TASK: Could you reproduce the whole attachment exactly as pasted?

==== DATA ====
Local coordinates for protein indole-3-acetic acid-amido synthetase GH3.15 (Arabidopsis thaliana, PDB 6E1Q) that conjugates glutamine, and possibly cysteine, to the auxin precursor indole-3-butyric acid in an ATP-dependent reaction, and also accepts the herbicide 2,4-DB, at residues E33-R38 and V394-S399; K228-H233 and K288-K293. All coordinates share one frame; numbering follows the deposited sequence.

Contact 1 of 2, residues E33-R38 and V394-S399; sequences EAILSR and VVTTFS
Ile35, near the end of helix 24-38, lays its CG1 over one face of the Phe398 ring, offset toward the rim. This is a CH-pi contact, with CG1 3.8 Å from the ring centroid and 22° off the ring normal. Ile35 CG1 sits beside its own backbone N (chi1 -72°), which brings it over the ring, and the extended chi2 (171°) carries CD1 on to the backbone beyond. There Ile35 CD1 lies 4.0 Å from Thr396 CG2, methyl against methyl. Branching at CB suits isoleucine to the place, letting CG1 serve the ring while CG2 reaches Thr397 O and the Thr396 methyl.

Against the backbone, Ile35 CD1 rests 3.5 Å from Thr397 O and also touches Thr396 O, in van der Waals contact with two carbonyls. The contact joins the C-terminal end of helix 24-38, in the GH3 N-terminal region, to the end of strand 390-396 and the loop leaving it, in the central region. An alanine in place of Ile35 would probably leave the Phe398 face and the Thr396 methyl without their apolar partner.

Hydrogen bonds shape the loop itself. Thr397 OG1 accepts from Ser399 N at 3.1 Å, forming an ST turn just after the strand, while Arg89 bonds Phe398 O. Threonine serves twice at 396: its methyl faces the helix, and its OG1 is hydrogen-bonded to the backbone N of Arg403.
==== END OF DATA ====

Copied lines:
Local coordinates for protein indole-3-acetic acid-amido synthetase GH3.15 (Arabidopsis thaliana, PDB 6E1Q) that conjugates glutamine, and possibly cysteine, to the auxin precursor indole-3-butyric acid in an ATP-dependent reaction, and also accepts the herbicide 2,4-DB, at residues E33-R38 and V394-S399; K228-H233 and K288-K293. All coordinates share one frame; numbering follows the deposited sequence.

Contact 1 of 2, residues E33-R38 and V394-S399; sequences EAILSR and VVTTFS
Ile35, near the end of helix 24-38, lays its CG1 over one face of the Phe398 ring, offset toward the rim. This is a CH-pi contact, with CG1 3.8 Å from the ring centroid and 22° off the ring normal. Ile35 CG1 sits beside its own backbone N (chi1 -72°), which brings it over the ring, and the extended chi2 (171°) carries CD1 on to the backbone beyond. There Ile35 CD1 lies 4.0 Å from Thr396 CG2, methyl against methyl. Branching at CB suits isoleucine to the place, letting CG1 serve the ring while CG2 reaches Thr397 O and the Thr396 methyl.

Against the backbone, Ile35 CD1 rests 3.5 Å from Thr397 O and also touches Thr396 O, in van der Waals contact with two carbonyls. The contact joins the C-terminal end of helix 24-38, in the GH3 N-terminal region, to the end of strand 390-396 and the loop leaving it, in the central region. An alanine in place of Ile35 would probably leave the Phe398 face and the Thr396 methyl without their apolar partner.

Hydrogen bonds shape the loop itself. Thr397 OG1 accepts from Ser399 N at 3.1 Å, forming an ST turn just after the strand, while Arg89 bonds Phe398 O. Threonine serves twice at 396: its methyl faces the helix, and its OG1 is hydrogen-bonded to the backbone N of Arg403.